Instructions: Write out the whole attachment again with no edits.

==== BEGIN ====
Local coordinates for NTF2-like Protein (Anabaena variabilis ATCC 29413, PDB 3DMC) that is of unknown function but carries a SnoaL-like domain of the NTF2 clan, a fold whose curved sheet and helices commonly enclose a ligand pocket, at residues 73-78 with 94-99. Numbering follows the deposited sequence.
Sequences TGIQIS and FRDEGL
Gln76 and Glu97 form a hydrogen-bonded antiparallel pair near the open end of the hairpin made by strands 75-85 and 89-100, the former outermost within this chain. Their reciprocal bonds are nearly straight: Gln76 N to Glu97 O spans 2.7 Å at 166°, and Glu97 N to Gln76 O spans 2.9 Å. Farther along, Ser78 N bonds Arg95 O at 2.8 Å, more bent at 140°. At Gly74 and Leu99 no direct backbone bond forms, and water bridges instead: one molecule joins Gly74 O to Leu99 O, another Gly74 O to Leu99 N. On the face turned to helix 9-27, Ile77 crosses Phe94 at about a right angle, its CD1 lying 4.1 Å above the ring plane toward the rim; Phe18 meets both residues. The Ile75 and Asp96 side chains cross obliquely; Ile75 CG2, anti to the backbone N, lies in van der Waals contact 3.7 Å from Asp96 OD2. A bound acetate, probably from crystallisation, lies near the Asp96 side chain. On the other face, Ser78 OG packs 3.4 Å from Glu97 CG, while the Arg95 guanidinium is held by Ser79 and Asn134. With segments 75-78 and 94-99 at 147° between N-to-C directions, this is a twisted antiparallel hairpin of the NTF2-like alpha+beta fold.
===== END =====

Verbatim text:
Local coordinates for NTF2-like Protein (Anabaena variabilis ATCC 29413, PDB 3DMC) that is of unknown function but carries a SnoaL-like domain of the NTF2 clan, a fold whose curved sheet and helices commonly enclose a ligand pocket, at residues 73-78 with 94-99. Numbering follows the deposited sequence.
Sequences TGIQIS and FRDEGL
Gln76 and Glu97 form a hydrogen-bonded antiparallel pair near the open end of the hairpin made by strands 75-85 and 89-100, the former outermost within this chain. Their reciprocal bonds are nearly straight: Gln76 N to Glu97 O spans 2.7 Å at 166°, and Glu97 N to Gln76 O spans 2.9 Å. Farther along, Ser78 N bonds Arg95 O at 2.8 Å, more bent at 140°. At Gly74 and Leu99 no direct backbone bond forms, and water bridges instead: one molecule joins Gly74 O to Leu99 O, another Gly74 O to Leu99 N. On the face turned to helix 9-27, Ile77 crosses Phe94 at about a right angle, its CD1 lying 4.1 Å above the ring plane toward the rim; Phe18 meets both residues. The Ile75 and Asp96 side chains cross obliquely; Ile75 CG2, anti to the backbone N, lies in van der Waals contact 3.7 Å from Asp96 OD2. A bound acetate, probably from crystallisation, lies near the Asp96 side chain. On the other face, Ser78 OG packs 3.4 Å from Glu97 CG, while the Arg95 guanidinium is held by Ser79 and Asn134. With segments 75-78 and 94-99 at 147° between N-to-C directions, this is a twisted antiparallel hairpin of the NTF2-like alpha+beta fold.